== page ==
“I’ll take the check,” he said, instead of answering her implicit question. “Get out of your way.”
Even though he wanted to stay. Because it was a place to be, because there were people here and that felt like company, even if he didn’t interact with them. Because he was used to constant clamor, to being surrounded by human life and foible, and if he went home now it would be another night in that small, dark, lonely cabin. His P.O.—parole officer—had strongly advised him against spending time in bars (“Shit happens in bars”), which left him only a few options for hangouts. This was his favorite.
“You want to stay? Sit and read?”
It was as if she’d read his mind, and the way those green eyes bored into him, maybe she had.
“He’ll be pissed at you.” He gestured with his head at the tubby Greek owner.
“He’s already pissed at me.” She smiled and shrugged.
Brave girl. “You’ll lose tips.”
They both knew he’d tip her well. He’d gone out of his way to tip all the waitresses here generously, in hopes of a favor like this one coming his way. The chance to sit a little longer where the noise in his head wasn’t louder than the noise outside.
“But you do have to tell me your name.”
She’d noticed his evasion, then. “Kincaid Graves.”
“Kincaid,” she repeated. “Nice to meet you, Kincaid.”
“Nice to meet you, Lily,” he said.
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MY IMPRESSIONS OF THIS BOOK:
Though this story was a bit predictable I enjoyed the flow of the storytelling and the sexual tension that permeated the entire story. Kincaid's a man who committed a crime in the name of love and still feels there's more to be done out of that love but is desperate to keep out of trouble. He's lonely though, and after keeping to himself since returning home, he's starting to venture out. Though he's drawn to the good girl waitress Lily, he knows he has no business being around her. When the temptation becomes too much he finds himself scorching up the sheets giving her the freedom and acceptance she's been longing for. In return he finds someone who looks past the labels and is drawn to his kind heart and protective nature. Kincaid's edginess mixed with his sweetness drew me to him like a moth to a flame and I'm still dreaming of his quiet control.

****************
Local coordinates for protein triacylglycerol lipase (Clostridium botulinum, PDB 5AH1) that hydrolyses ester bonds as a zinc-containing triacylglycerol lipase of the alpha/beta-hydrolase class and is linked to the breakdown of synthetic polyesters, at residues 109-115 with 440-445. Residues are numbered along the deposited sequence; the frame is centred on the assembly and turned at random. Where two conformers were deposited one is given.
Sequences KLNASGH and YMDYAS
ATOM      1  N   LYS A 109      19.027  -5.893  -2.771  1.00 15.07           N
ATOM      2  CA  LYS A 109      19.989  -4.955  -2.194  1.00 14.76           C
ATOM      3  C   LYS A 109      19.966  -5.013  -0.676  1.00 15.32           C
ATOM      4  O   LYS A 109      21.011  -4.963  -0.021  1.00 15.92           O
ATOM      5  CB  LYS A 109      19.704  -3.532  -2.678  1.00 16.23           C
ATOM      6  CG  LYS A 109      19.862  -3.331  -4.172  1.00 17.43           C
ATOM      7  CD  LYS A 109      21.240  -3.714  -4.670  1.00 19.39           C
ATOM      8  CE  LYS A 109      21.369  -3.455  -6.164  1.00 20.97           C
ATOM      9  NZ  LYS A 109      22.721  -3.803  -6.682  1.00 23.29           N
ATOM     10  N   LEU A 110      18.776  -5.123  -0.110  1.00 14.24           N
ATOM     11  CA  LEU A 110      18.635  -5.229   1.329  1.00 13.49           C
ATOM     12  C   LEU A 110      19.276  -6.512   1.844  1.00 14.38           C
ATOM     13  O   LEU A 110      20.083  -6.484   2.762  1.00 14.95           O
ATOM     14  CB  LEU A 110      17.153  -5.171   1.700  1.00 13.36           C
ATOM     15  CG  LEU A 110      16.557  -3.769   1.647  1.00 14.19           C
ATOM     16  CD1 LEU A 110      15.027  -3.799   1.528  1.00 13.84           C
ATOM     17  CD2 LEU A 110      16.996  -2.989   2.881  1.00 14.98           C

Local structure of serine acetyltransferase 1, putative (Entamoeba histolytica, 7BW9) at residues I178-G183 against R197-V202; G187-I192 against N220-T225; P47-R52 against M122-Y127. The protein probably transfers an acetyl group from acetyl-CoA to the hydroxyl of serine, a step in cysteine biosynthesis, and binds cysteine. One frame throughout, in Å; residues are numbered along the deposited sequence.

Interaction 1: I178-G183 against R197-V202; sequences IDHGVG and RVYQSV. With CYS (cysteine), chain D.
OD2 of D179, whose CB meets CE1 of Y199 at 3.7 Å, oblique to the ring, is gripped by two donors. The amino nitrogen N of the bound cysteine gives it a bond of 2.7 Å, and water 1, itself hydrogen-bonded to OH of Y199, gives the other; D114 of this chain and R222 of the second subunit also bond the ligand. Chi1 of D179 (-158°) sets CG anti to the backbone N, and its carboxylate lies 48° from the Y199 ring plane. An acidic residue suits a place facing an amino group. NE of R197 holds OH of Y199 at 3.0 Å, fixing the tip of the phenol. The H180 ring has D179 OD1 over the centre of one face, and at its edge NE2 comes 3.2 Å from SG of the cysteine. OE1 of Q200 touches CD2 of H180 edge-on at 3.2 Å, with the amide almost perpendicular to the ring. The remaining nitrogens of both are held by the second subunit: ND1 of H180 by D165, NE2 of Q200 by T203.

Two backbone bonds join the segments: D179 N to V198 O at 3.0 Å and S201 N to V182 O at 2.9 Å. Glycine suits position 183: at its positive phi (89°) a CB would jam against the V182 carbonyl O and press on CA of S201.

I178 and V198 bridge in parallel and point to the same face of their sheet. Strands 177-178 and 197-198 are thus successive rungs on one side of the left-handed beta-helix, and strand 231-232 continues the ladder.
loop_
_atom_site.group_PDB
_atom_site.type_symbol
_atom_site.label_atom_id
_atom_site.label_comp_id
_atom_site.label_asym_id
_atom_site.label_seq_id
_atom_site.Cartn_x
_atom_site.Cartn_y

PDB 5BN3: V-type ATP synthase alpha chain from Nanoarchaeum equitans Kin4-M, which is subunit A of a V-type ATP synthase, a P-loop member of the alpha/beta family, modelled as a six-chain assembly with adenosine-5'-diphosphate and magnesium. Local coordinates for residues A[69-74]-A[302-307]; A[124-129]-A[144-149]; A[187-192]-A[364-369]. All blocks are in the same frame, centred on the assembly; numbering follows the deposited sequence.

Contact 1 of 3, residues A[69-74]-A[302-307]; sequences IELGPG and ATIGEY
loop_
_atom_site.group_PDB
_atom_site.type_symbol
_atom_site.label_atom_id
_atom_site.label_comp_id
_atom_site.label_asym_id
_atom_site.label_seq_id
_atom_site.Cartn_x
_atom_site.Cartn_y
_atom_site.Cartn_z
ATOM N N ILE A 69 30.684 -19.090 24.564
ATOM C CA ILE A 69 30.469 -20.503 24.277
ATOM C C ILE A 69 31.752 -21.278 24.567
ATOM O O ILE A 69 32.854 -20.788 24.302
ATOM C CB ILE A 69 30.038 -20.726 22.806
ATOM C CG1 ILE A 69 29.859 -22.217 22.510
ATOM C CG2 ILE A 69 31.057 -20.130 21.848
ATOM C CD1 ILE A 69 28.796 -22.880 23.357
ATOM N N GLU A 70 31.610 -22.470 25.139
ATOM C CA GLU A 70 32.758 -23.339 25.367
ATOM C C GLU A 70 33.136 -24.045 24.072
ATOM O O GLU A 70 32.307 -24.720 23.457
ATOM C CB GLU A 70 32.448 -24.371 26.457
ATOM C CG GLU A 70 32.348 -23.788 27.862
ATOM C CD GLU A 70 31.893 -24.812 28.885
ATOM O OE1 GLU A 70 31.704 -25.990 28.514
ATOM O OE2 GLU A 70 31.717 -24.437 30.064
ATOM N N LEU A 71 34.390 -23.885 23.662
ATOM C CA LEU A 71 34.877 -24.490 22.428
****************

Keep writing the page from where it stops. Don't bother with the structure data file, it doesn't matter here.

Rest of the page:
Lily once had everything until she let her boyfriend know she liked a bit of kink. After that she was without a job, a home, and friends and ran far away to waitress while waiting to return to her old life. Believing her desires to be unnatural she keeps them to herself but with each of Kincaid's visits she sees glimpses of a kindred spirit. Though life keeps knocking her down she always gets back up with her strong spirit on display. She and Kincaid ultimately find a bit of peace in a world that makes them feel like outcasts. Lily is a nice girl with a big heart who longs for more than what she has now. With her inner frustrations mounting she's looking for release and Kincaid provides that. In return she brings acceptance to his life that others have condemned him for.
This is a steamy story from start to finish teeming with sexual tension. There's a lot of inner dialogues that allow readers to get to know the characters better but I wish the characters themselves had talked more with each other. The author tells a lot more than she shows but I still found myself caught up in the emotional journey of these two emotionally bruised people and recommend it to readers who enjoy a bit of steam with lots of heart and soul.
My rating for this is a B-
*I got this book from NetGalley for review in exchange for my honest opinion.
USA Today bestselling author Serena Bell writes stories about how sex messes with your head, why smart people sometimes do stupid things, and how love can make it all better. She wrote her first steamy romance before she was old enough to understand what all the words meant and has been perfecting the art of hiding pages and screens from curious eyes ever since—a skill that’s particularly useful now that she’s the mother of two school-aged children.
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Thank you so much for hosting Serena and TURN UP THE HEAT!ReplyDelete
Thank you so much for hosting me and Turn Up the Heat!!ReplyDelete